Minimising distractions at work

March 15, 2019

Distractions are a natural part of the work day, what’s important is how you manage them. Occasional distractions in the work day are necessary, we are human after all and we don’t want to get burned out from working solidly for an entire day. On the other hand, continued lack of focus can lead to human error, mistakes and poor decision-making. So how do we avoid this?

Be selfish with your time

When planning for your day, utilizing your calendar for delegating specific blocks of time throughout your day for specific tasks could help with prioritizing, particularly if you have shared calendars. That way other members of your team are able to view your calendar and notice if you are focused on a particular project. If your company utilizes Skype for business, you can use the “Do not disturb function” to notify others that you are busy at certain times. If all else fails, it’s perfectly fine to give your colleagues the heads up verbally that you need to be left undisturbed for a particular period of time or make use of a private room/conference if you need to.

Eat your frog first

Make the first hour of every day yours. Don’t open any of your emails and switch off notifications until this first hour of the day is done. The world is not going to fall apart! This is your power hour to work on any urgent and important tasks that you need to take care of before you begin your day, thrashing through everybody else’s requests and demands of you. You will be amazed at the difference it can make. Take care of your most imminent project first. Sometimes this might not be the most urgent priority, but still an important one that you may have been putting off for a while. Beat procrastination and distractions by eating your frog first thing before the day gets away from you.

Minimise personal distractions

It’s no easy feat to not fall in to the trap of responding instantly to instant messages on your personal mobile when messages pop up on Whastapp and other social media platforms but if you have your phone on silent, out of sight or even face down, you’re less likely to feel the need to open and respond to personal messages. Set specific time aside for personal/life-admin time either at lunch or at other times.

Reward yourself for productivity

Studies have shown that if you give yourself a mental pep talk on rewards you will give yourself after completing specific tasks throughout the day, you are more likely to become distracted and will increase your productivity. For instance, telling yourself that if you complete the first draft of that proposal, then you will reward yourself with a cup of coffee and a biscuit! Or once you manage to respond to all the requests in your inbox, you can have a five minute personal social media break. It gives you something to look forward to and should incentivize you to get through those priority tasks.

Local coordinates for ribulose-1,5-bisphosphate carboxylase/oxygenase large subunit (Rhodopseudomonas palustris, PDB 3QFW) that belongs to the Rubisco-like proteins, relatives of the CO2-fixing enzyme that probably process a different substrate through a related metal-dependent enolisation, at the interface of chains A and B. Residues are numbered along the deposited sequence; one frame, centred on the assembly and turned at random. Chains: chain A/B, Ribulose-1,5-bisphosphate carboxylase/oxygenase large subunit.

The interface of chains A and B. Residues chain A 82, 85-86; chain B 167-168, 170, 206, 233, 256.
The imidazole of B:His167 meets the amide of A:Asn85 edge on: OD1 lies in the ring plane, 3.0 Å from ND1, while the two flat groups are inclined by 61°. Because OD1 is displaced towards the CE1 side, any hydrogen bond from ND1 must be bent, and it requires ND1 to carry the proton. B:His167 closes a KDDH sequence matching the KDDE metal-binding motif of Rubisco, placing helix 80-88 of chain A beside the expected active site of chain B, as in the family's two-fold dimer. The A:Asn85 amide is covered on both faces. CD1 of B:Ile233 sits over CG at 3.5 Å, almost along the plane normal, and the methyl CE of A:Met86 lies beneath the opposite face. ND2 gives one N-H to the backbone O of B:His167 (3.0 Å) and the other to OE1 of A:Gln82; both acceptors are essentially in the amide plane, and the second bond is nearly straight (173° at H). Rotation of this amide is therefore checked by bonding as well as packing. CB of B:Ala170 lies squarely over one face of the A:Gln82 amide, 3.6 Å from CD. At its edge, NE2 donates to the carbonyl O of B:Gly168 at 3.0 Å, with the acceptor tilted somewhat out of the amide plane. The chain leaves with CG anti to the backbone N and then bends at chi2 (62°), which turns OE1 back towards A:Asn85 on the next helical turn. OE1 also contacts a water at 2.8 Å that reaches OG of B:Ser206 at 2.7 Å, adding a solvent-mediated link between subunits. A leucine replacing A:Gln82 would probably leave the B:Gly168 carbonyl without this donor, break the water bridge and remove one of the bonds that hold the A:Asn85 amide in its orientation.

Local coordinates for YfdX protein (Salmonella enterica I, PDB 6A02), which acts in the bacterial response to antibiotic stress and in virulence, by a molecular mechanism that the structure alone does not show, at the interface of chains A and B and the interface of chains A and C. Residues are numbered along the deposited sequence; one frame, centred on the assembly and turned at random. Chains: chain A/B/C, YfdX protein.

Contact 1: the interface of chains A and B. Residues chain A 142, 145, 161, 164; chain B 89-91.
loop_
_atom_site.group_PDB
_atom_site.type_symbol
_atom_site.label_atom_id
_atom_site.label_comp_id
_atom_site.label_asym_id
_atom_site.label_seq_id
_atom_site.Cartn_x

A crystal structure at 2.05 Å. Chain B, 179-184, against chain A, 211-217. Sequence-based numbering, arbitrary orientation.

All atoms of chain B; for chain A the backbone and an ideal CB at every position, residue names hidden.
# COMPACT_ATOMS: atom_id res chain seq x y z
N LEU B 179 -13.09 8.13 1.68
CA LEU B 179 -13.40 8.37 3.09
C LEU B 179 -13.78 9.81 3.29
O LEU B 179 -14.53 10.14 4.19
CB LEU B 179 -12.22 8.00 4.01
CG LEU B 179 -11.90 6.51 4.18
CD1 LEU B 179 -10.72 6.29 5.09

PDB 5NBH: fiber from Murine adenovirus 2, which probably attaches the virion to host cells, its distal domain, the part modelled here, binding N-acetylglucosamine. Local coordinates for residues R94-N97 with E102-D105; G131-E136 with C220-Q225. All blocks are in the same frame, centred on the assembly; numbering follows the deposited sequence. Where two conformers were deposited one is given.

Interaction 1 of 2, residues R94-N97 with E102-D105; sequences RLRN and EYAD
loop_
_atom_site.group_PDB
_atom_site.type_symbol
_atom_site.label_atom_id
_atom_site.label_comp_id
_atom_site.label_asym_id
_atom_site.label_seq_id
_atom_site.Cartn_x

Develop anti-distraction techniques that work for you

Sitting in a private conference room won’t work for everybody as the ability ot be distracted in other ways is still possible. Some people are naturally more social than others too so take note of any techniques through trial and error that work for you. What’s most important is how you manage to get yourself back on task so if working solidly in shorter intervals is most effective for you as opposed to doing longer stints then do that. If you notice you spend a lot of time chatting with colleagues on your way to the water cooler, get a bigger water bottle so you have less need to keep refilling. If loud talking or general office noise is distracting you, use some earphones to keep you focused (if your workplace allows them).

Don’t beat yourself up

Some days you are going to be more efficient than others as distractions take all shapes and forms and you can only control them to a point so don’t beat yourself up. Just take some time each day to look back on what your wins were, no matter how small and for the super organized, jot down your priorities for the next day. To give yourself the best possible chance of success, be open about what you are hoping to accomplish and you’ll be surprised at how understanding your team is likely to be which in turn should help with lessening the distractions.